mixed bag


Thanks to Gaby Dunn and Fusion.net for this enlightening article of how being famous on YouTube doesn’t always lead to big bucks.

“It was all so painfully awkward. That night, Brittany Ashley, a lesbian stoner in red lipstick, was at Eveleigh, a popular farm-to-table spot in West Hollywood. The restaurant was hosting Buzzfeed’s Golden Globes party. For the past two years, Ashley has been one of the most visible actresses on the company’s four YouTube channels, which altogether have about 17 million subscribers. She stars in bawdy videos with titles like “How To Win The Breakup” or “Masturbation: Guys Vs. Girls,” many of which rack up millions of views.

The awkward part was that Ashley wasn’t there to celebrate with Buzzfeed. She was there to serve them. Not realizing that her handful of weekly waitressing shifts at Eveleigh paid most of her bills, a coworker from the video production site asked Ashley if her serving tray was “a bit.” It was not.

The question sent Ashley into a depressive spiral. Hers just wasn’t the breezy, glamorous life people expected from her. Customers had approached her at work before, starstruck but confused. Why would someone with 90,000 Instagram followers be serving brunch?”



In case you didn’t believe the first article, here’s another very detailed article by the Wall Street Journal detail how YouTube– even with the ENDLESS 15-second commercials before EVERY video– is still not terribly profitable. How the hell can that be? Check it out:

“Google Inc. nurtured YouTube into a cultural phenomenon, attracting more than one billion users each month. Still, YouTube hasn’t become a profitable business.

The online-video unit posted revenue of about $4 billion in 2014, up from $3 billion a year earlier, according to two people familiar with its financials, as advertiser-friendly moves enticed some big brands to spend more. But while YouTube accounted for about 6% of Google’s overall sales last year, it didn’t contribute to earnings. After paying for content, and the equipment to deliver speedy videos, YouTube’s bottom line is “roughly break-even,” according to a person with knowledge of the figure.

By comparison, Facebook Inc. generated more than $12 billion in revenue, and nearly $3 billion in profit, from its 1.3 billion users last year.”



–For you Save The Cat aficionados, the beat sheet for Independence Day, right here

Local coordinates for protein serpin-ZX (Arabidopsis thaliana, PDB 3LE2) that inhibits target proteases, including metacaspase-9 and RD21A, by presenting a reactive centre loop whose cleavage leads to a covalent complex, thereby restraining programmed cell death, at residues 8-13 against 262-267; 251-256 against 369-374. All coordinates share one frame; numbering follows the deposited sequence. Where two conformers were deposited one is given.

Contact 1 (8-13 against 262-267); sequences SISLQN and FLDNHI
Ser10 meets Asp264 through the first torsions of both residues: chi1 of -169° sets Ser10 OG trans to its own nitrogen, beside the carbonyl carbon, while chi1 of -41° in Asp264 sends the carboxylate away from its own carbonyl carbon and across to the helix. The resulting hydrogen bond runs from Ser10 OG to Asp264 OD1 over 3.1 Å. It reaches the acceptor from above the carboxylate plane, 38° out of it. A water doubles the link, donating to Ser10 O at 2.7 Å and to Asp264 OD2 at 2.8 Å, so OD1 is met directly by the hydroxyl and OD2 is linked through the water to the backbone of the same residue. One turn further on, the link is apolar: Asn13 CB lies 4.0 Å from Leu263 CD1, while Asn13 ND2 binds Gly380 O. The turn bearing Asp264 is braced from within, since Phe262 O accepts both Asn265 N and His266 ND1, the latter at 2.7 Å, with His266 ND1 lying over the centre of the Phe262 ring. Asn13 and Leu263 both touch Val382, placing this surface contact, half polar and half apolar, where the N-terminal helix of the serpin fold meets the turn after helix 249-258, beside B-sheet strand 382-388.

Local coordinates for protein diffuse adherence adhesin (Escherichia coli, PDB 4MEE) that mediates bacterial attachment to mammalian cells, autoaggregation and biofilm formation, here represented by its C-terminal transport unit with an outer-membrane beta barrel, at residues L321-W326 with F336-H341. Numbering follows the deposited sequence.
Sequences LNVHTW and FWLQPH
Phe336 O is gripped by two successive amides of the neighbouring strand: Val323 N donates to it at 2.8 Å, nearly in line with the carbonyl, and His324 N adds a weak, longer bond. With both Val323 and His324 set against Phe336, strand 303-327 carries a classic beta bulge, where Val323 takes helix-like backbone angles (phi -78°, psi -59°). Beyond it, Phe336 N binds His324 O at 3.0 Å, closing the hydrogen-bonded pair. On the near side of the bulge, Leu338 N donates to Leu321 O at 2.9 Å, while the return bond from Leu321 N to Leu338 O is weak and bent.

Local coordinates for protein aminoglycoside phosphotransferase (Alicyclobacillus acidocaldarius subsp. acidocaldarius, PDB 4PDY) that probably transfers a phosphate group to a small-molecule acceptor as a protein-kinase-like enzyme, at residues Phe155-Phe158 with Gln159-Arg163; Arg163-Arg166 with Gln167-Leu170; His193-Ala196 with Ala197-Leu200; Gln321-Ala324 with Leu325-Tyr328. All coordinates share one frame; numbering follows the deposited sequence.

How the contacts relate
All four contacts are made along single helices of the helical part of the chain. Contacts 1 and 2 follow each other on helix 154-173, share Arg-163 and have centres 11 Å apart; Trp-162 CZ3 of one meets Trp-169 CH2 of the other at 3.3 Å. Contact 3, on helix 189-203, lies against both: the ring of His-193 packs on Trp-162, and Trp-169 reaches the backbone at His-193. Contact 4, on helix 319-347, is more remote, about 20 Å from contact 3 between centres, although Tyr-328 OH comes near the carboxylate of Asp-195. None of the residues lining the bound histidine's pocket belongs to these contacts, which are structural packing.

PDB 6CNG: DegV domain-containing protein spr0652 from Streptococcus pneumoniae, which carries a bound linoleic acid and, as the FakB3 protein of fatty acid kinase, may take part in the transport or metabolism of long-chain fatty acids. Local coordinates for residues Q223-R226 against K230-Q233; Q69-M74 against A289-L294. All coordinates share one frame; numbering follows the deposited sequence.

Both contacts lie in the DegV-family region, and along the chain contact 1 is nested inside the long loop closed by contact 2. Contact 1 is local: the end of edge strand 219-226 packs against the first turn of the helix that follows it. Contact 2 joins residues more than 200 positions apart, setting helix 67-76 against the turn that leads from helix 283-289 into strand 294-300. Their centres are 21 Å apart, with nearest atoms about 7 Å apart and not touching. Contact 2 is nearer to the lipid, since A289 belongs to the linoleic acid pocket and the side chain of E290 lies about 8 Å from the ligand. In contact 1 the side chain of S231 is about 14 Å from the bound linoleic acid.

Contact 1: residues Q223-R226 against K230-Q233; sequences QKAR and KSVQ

–And Save The Cat on setups and payoffs, here…

–Great one from the Chris Jones blog on who will finance your film and why, right here…

–15 top podcats for 2016, go here…

–I was on Dave Bullis’ podcast one week, and recommend it. Try this…

–Also recommended, 3rd & Fairfax, The Broken Projector, and Chicks Who Script.

–Very strong resource for web series, here…

–Lastly, what makes a great filmmaker, from Christine Vachon, a producer who knows, here…


Thanks to Arestia Rosenberg for this personal and honest story, her backstage look at Hollywood published in the Daily Beast. Love this passage on not fucking up her earliest gigs in L.A. Who doesn’t know this feeling?

“You have to constantly make decisions and quickly and not fuck up. Should I interrupt Boss in their current meeting that they told me not to interrupt them for, but if I don’t, they’ll lose out on this script? High Profile Celebrity is scheduled for a dinner with Boss and when you confirmed the reservation the restaurant didn’t have it and now what? Should I tell Boss they have some personal messages on the answering machine when there’s a very graphic one a friend sent and if I tell them, we’ll both know I heard it, but if I don’t will they not get it? Every day. Constantly. Exhaustively. There are choices to be made, some important, some not so much, except in Hollywood, it’s all important. Because when you fuck up in Hollywood, it makes your life so much more miserable than any other industry because there’s no room for mistakes. They are unforgivable.

The irony: The only way to learn how not to fuck up IS to fuck up. But you also make other decisions a lot faster — about yourself. While your peers dawdle for months or years figuring out what they’re good at or what they love, the pressure cooker of Hollywood speeds up that process for you. Because you’re constantly fucking up, you figure out quickly how to not fuck up.”






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